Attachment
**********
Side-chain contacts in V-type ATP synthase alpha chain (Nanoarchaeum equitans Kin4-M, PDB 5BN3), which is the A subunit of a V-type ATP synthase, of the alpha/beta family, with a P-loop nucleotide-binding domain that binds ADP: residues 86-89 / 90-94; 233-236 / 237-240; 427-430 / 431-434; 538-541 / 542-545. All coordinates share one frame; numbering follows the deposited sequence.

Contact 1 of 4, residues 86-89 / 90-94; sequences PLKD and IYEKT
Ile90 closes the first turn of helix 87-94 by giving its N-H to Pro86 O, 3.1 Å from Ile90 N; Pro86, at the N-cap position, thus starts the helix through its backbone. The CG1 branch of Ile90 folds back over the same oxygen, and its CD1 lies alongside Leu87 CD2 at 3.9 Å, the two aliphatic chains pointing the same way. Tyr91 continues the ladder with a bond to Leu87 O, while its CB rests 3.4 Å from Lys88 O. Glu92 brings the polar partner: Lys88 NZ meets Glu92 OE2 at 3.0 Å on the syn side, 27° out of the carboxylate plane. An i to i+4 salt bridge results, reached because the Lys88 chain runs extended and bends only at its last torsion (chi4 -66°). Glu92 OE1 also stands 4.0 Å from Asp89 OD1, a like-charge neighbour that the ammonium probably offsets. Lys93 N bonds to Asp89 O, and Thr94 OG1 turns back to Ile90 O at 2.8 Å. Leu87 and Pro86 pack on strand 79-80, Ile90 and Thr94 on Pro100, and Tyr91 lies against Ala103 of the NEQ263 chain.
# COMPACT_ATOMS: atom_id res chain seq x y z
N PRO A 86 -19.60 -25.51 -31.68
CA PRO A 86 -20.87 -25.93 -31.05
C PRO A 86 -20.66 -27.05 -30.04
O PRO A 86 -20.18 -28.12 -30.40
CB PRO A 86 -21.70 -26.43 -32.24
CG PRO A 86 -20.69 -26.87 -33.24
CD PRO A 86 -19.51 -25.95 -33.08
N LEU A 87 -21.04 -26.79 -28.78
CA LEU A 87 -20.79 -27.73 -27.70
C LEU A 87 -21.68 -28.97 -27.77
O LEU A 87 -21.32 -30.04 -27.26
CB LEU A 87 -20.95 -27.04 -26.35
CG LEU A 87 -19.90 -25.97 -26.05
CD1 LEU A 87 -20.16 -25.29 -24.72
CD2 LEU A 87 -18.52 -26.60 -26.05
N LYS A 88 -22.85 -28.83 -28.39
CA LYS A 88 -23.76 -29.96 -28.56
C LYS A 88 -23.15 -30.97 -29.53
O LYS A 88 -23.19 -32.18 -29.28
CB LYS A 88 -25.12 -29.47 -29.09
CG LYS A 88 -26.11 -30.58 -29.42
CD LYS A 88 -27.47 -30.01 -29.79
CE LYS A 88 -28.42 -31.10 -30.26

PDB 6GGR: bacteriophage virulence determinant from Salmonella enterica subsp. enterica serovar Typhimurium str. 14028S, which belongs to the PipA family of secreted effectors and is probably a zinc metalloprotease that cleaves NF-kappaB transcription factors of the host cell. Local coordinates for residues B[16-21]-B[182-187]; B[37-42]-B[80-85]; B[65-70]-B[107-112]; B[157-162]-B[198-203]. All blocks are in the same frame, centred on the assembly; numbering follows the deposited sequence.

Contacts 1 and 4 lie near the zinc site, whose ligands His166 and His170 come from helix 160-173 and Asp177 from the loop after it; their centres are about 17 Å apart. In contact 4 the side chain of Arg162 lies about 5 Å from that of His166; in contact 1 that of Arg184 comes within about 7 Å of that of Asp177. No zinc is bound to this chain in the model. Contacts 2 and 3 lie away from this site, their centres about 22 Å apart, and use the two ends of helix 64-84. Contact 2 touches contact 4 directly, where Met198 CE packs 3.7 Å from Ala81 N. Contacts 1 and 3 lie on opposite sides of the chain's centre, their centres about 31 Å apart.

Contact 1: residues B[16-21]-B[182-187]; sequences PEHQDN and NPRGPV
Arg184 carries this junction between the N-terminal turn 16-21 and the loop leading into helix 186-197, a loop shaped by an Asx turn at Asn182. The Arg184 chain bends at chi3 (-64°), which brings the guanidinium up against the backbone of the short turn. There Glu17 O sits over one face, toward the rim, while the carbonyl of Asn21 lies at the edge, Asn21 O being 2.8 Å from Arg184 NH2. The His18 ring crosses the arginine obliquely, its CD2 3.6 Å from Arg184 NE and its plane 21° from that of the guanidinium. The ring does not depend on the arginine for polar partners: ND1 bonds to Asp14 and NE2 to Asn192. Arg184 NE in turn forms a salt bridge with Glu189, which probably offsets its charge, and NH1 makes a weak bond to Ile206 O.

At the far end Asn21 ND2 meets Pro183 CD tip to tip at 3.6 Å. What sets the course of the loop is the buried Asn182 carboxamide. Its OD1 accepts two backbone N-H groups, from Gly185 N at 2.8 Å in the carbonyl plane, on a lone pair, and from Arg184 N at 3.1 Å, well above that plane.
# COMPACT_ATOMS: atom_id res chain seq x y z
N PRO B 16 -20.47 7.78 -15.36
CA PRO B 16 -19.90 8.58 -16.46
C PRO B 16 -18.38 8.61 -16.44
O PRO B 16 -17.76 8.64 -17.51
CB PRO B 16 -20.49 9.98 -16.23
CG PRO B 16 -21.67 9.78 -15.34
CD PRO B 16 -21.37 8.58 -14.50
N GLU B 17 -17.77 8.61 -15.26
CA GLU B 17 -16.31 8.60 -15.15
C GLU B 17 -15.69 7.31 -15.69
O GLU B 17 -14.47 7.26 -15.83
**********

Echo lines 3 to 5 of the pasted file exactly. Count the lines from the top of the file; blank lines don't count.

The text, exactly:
Ile90 closes the first turn of helix 87-94 by giving its N-H to Pro86 O, 3.1 Å from Ile90 N; Pro86, at the N-cap position, thus starts the helix through its backbone. The CG1 branch of Ile90 folds back over the same oxygen, and its CD1 lies alongside Leu87 CD2 at 3.9 Å, the two aliphatic chains pointing the same way. Tyr91 continues the ladder with a bond to Leu87 O, while its CB rests 3.4 Å from Lys88 O. Glu92 brings the polar partner: Lys88 NZ meets Glu92 OE2 at 3.0 Å on the syn side, 27° out of the carboxylate plane. An i to i+4 salt bridge results, reached because the Lys88 chain runs extended and bends only at its last torsion (chi4 -66°). Glu92 OE1 also stands 4.0 Å from Asp89 OD1, a like-charge neighbour that the ammonium probably offsets. Lys93 N bonds to Asp89 O, and Thr94 OG1 turns back to Ile90 O at 2.8 Å. Leu87 and Pro86 pack on strand 79-80, Ile90 and Thr94 on Pro100, and Tyr91 lies against Ala103 of the NEQ263 chain.
# COMPACT_ATOMS: atom_id res chain seq x y z
N PRO A 86 -19.60 -25.51 -31.68